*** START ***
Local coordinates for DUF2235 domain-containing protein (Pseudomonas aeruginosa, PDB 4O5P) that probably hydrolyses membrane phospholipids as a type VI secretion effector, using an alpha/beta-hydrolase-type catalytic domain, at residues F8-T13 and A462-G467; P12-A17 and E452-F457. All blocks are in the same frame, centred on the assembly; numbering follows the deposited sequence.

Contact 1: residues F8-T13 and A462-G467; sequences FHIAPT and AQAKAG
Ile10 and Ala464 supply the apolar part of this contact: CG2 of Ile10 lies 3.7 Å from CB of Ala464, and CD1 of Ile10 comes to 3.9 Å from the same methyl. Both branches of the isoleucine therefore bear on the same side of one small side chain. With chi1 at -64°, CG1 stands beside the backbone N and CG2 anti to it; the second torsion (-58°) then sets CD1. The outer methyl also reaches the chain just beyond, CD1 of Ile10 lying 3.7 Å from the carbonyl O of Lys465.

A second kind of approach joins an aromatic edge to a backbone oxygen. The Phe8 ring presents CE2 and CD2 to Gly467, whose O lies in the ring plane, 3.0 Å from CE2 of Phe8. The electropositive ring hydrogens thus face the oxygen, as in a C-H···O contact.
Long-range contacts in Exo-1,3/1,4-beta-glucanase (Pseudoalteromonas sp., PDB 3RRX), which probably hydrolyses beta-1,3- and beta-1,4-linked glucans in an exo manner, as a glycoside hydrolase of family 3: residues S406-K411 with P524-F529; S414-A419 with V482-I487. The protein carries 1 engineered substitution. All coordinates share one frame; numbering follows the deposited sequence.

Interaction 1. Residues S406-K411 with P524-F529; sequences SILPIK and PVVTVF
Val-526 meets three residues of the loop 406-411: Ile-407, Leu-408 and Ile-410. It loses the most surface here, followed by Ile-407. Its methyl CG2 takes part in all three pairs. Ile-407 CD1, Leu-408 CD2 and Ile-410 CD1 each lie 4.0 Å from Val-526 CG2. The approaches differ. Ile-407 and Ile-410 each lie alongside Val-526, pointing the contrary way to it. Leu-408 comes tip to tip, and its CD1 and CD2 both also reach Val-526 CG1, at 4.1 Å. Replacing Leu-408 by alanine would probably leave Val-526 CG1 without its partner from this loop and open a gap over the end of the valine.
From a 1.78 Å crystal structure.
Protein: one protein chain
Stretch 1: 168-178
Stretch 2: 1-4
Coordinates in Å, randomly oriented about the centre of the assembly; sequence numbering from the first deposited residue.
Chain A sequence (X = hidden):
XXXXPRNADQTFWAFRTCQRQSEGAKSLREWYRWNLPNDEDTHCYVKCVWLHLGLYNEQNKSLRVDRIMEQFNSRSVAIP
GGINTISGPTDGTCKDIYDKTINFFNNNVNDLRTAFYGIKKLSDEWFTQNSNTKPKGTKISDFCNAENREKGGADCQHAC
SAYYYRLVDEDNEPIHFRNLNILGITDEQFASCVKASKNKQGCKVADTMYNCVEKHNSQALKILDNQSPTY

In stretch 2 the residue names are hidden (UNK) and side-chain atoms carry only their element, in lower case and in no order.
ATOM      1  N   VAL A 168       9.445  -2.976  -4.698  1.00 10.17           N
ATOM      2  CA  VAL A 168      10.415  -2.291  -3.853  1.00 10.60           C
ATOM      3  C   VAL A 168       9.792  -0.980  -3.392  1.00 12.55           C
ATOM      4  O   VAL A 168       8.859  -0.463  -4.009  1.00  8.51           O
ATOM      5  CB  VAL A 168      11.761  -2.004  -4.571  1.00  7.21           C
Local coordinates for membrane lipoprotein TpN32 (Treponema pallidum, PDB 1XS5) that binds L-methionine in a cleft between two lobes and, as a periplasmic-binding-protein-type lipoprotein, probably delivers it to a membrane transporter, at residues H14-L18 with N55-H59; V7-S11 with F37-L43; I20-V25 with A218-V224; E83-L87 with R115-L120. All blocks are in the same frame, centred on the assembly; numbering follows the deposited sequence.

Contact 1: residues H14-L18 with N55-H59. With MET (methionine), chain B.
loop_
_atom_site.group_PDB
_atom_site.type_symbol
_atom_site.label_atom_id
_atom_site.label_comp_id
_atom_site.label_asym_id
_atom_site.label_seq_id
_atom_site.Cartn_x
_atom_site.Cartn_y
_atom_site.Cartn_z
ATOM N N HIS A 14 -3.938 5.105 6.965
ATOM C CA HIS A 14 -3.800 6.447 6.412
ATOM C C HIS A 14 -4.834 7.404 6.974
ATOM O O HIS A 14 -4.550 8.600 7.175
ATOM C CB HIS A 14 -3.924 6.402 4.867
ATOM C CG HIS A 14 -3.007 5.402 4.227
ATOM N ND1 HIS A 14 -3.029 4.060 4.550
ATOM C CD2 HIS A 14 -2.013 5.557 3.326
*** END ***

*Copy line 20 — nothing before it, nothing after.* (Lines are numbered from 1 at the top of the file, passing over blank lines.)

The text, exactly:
ATOM      3  C   VAL A 168       9.792  -0.980  -3.392  1.00 12.55           C